To qualify as a State Reserve in California, an area must have
outstanding or unusual natural or scenic values. The California
Parks & Recreation Department, which oversees the Torrey
Pines State Reserve, has been dubbed by that department as "a
wilderness island in an urban sea." The reserve is a fragile
environment, which is why you can't picnic or camp there. It
is home to the nation's rarest pine tree—Pinus torreyana.
While this tree species was once more abundant, it now grows
only in the Torrey Pines Reserve and on Santa Rosa, an island
off of Santa Barbara, California. The reserve not only protects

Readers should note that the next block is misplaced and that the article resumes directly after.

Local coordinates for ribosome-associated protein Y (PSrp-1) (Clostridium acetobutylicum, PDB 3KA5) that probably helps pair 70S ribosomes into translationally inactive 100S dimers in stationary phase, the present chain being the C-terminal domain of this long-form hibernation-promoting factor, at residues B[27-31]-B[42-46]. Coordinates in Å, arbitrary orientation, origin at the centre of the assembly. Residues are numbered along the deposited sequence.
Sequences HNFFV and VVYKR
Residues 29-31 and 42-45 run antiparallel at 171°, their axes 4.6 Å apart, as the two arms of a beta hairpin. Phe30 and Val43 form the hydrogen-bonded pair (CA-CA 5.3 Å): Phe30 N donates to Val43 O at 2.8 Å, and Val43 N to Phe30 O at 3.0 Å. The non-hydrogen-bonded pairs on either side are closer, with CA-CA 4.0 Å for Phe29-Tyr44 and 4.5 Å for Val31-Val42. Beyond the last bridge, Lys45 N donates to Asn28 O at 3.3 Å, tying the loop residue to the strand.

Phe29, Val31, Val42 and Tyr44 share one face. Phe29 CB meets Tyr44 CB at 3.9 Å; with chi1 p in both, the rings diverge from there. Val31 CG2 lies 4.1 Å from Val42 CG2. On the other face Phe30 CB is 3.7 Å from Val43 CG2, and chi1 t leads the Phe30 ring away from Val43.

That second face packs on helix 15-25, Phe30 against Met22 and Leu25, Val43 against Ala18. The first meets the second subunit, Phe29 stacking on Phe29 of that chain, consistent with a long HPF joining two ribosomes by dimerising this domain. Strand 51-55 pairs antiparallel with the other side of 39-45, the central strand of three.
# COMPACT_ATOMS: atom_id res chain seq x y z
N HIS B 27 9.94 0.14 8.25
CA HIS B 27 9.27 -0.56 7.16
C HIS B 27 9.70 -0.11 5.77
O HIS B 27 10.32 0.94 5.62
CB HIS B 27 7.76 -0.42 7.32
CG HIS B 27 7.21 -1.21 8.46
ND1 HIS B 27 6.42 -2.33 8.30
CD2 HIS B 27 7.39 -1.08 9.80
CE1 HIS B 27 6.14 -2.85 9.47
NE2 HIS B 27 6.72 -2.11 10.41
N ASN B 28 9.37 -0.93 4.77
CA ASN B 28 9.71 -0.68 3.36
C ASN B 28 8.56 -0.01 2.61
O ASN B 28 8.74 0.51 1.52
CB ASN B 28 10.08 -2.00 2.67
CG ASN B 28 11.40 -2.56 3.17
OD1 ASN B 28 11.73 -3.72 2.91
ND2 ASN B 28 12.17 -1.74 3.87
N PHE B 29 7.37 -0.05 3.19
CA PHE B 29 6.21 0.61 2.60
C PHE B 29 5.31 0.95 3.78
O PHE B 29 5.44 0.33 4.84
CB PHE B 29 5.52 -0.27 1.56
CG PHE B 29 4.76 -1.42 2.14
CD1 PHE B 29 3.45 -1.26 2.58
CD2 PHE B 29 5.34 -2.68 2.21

the pines, but also Southern California's last waterfowl refuges
and salt marshes. The topography is spectacular here—high
broken cliffs and deep ravines on headlands that overlook the
Pacific Ocean. Hikers can choose trails of varying difficulty
through the stands of the pines that have been sculpted by the
wind. You can also reach Torrey Pines State Beach by trail.
Pines are only part of the reserve's rich plant community. You'll
see wildflowers in spring. In the early mornings of the fall
and winter, you can witness California quail gathered in coveys.
At the reserve, you'll find a rustic, pueblo-style building
that was constructed in 1923 as a restaurant called the Torrey
Pines Lodge. Among other things, it featured lampshades made
of Torrey Pine needles. It now houses the Visitor Center, which
features interpretive displays and recounts the history of the
reserve, beginning with the Kumeyaay Indians.
$6 parking fee ($5 for seniors)
Open daily 8 a.m. till sunset
Visitor Center open daily at 9 a.m.